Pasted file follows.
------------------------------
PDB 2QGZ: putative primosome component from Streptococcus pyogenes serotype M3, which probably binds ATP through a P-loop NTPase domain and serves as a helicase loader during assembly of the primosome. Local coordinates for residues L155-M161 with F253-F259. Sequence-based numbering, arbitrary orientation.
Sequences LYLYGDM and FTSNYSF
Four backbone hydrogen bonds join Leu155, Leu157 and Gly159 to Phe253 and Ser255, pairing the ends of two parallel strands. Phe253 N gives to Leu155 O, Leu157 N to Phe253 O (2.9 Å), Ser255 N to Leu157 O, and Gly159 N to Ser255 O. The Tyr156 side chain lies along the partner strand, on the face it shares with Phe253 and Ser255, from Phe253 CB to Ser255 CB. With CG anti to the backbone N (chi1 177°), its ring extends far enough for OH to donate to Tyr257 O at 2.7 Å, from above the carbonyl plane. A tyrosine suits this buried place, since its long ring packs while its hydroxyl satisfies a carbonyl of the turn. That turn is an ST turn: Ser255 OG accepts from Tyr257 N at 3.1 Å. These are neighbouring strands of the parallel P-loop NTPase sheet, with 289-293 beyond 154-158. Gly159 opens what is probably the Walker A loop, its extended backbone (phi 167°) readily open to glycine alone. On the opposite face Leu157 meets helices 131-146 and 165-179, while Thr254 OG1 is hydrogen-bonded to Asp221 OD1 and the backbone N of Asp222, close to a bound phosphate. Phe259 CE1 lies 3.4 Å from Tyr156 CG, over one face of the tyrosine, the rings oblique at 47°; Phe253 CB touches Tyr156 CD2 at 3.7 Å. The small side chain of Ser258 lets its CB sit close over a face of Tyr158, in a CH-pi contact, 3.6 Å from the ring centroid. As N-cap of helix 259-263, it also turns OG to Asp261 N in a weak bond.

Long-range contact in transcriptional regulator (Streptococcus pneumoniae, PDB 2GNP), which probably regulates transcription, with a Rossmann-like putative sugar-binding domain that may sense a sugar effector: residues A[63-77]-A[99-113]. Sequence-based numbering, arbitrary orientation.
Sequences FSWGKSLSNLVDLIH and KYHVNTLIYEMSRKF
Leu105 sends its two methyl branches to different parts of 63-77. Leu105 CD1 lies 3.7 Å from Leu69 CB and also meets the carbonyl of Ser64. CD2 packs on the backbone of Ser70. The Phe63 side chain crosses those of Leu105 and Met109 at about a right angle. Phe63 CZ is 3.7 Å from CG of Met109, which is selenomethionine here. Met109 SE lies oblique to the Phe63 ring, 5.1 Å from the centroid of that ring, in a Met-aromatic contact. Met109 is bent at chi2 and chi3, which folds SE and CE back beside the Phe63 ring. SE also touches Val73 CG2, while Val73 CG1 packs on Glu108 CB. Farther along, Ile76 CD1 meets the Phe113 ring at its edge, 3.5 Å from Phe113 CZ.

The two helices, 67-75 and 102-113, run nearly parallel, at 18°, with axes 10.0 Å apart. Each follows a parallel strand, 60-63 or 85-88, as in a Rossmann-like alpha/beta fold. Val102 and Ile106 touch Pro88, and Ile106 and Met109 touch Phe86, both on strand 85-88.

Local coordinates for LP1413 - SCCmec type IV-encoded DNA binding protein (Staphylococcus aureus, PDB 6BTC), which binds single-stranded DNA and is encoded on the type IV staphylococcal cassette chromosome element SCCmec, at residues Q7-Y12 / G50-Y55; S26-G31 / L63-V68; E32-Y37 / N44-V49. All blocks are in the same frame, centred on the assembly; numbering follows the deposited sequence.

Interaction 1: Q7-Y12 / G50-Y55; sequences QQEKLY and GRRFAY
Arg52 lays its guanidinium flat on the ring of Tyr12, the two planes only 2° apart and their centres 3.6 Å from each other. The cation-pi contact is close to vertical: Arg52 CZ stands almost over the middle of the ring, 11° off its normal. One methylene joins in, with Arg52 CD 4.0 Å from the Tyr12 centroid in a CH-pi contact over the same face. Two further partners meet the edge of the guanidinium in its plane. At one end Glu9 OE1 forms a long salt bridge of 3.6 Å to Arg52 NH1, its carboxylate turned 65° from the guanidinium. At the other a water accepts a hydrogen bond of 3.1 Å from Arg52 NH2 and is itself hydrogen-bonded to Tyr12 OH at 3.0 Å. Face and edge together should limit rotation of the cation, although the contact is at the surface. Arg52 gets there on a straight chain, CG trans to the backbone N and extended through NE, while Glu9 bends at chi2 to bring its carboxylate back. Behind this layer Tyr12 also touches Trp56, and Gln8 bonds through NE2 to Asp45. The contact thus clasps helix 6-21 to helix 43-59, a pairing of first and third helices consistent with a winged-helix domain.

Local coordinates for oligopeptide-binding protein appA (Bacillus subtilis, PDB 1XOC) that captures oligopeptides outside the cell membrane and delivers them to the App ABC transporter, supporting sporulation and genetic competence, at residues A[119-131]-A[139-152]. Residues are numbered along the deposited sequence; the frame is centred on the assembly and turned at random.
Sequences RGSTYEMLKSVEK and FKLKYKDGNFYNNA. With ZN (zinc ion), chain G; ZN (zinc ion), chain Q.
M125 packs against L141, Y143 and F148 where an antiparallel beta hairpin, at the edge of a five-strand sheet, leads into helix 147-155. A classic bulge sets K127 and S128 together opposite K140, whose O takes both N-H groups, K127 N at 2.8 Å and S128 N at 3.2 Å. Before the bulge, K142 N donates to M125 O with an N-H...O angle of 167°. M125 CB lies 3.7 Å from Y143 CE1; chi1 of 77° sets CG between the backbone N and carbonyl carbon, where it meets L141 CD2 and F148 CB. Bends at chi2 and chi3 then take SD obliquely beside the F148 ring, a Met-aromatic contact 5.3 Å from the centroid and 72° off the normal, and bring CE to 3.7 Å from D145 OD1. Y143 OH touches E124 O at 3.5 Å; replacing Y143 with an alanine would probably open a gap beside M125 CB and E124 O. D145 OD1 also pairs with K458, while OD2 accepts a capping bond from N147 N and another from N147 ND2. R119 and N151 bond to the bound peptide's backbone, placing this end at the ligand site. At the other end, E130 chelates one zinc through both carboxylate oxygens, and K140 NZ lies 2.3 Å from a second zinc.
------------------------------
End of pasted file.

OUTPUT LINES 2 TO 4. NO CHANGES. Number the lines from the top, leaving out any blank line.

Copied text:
Sequences LYLYGDM and FTSNYSF
Four backbone hydrogen bonds join Leu155, Leu157 and Gly159 to Phe253 and Ser255, pairing the ends of two parallel strands. Phe253 N gives to Leu155 O, Leu157 N to Phe253 O (2.9 Å), Ser255 N to Leu157 O, and Gly159 N to Ser255 O. The Tyr156 side chain lies along the partner strand, on the face it shares with Phe253 and Ser255, from Phe253 CB to Ser255 CB. With CG anti to the backbone N (chi1 177°), its ring extends far enough for OH to donate to Tyr257 O at 2.7 Å, from above the carbonyl plane. A tyrosine suits this buried place, since its long ring packs while its hydroxyl satisfies a carbonyl of the turn. That turn is an ST turn: Ser255 OG accepts from Tyr257 N at 3.1 Å. These are neighbouring strands of the parallel P-loop NTPase sheet, with 289-293 beyond 154-158. Gly159 opens what is probably the Walker A loop, its extended backbone (phi 167°) readily open to glycine alone. On the opposite face Leu157 meets helices 131-146 and 165-179, while Thr254 OG1 is hydrogen-bonded to Asp221 OD1 and the backbone N of Asp222, close to a bound phosphate. Phe259 CE1 lies 3.4 Å from Tyr156 CG, over one face of the tyrosine, the rings oblique at 47°; Phe253 CB touches Tyr156 CD2 at 3.7 Å. The small side chain of Ser258 lets its CB sit close over a face of Tyr158, in a CH-pi contact, 3.6 Å from the ring centroid. As N-cap of helix 259-263, it also turns OG to Asp261 N in a weak bond.

Long-range contact in transcriptional regulator (Streptococcus pneumoniae, PDB 2GNP), which probably regulates transcription, with a Rossmann-like putative sugar-binding domain that may sense a sugar effector: residues A[63-77]-A[99-113]. Sequence-based numbering, arbitrary orientation.